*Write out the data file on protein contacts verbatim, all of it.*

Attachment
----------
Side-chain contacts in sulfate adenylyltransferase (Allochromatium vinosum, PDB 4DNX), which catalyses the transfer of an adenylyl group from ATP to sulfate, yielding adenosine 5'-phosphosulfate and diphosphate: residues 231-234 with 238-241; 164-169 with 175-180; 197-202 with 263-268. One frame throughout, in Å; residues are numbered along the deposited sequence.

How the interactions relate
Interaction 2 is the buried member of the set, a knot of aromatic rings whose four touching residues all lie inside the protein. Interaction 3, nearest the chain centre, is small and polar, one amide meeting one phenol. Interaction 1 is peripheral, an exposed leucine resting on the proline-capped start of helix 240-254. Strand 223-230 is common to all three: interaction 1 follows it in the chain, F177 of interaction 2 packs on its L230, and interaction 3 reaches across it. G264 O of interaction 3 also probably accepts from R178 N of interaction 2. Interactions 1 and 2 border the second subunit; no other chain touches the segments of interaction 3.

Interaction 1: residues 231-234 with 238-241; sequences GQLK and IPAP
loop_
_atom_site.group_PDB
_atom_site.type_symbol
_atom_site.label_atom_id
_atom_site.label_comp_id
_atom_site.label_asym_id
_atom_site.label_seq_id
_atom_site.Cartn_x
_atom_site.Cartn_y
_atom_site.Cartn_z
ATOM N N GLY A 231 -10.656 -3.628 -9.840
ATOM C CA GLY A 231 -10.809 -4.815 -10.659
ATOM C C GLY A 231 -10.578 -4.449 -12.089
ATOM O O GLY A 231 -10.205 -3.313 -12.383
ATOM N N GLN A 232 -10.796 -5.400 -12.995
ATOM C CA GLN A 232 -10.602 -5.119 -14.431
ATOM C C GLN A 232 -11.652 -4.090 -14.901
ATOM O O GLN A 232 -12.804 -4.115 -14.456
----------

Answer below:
Side-chain contacts in sulfate adenylyltransferase (Allochromatium vinosum, PDB 4DNX), which catalyses the transfer of an adenylyl group from ATP to sulfate, yielding adenosine 5'-phosphosulfate and diphosphate: residues 231-234 with 238-241; 164-169 with 175-180; 197-202 with 263-268. One frame throughout, in Å; residues are numbered along the deposited sequence.

How the interactions relate
Interaction 2 is the buried member of the set, a knot of aromatic rings whose four touching residues all lie inside the protein. Interaction 3, nearest the chain centre, is small and polar, one amide meeting one phenol. Interaction 1 is peripheral, an exposed leucine resting on the proline-capped start of helix 240-254. Strand 223-230 is common to all three: interaction 1 follows it in the chain, F177 of interaction 2 packs on its L230, and interaction 3 reaches across it. G264 O of interaction 3 also probably accepts from R178 N of interaction 2. Interactions 1 and 2 border the second subunit; no other chain touches the segments of interaction 3.

Interaction 1: residues 231-234 with 238-241; sequences GQLK and IPAP
loop_
_atom_site.group_PDB
_atom_site.type_symbol
_atom_site.label_atom_id
_atom_site.label_comp_id
_atom_site.label_asym_id
_atom_site.label_seq_id
_atom_site.Cartn_x
_atom_site.Cartn_y
_atom_site.Cartn_z
ATOM N N GLY A 231 -10.656 -3.628 -9.840
ATOM C CA GLY A 231 -10.809 -4.815 -10.659
ATOM C C GLY A 231 -10.578 -4.449 -12.089
ATOM O O GLY A 231 -10.205 -3.313 -12.383
ATOM N N GLN A 232 -10.796 -5.400 -12.995
ATOM C CA GLN A 232 -10.602 -5.119 -14.431
ATOM C C GLN A 232 -11.652 -4.090 -14.901
ATOM O O GLN A 232 -12.804 -4.115 -14.456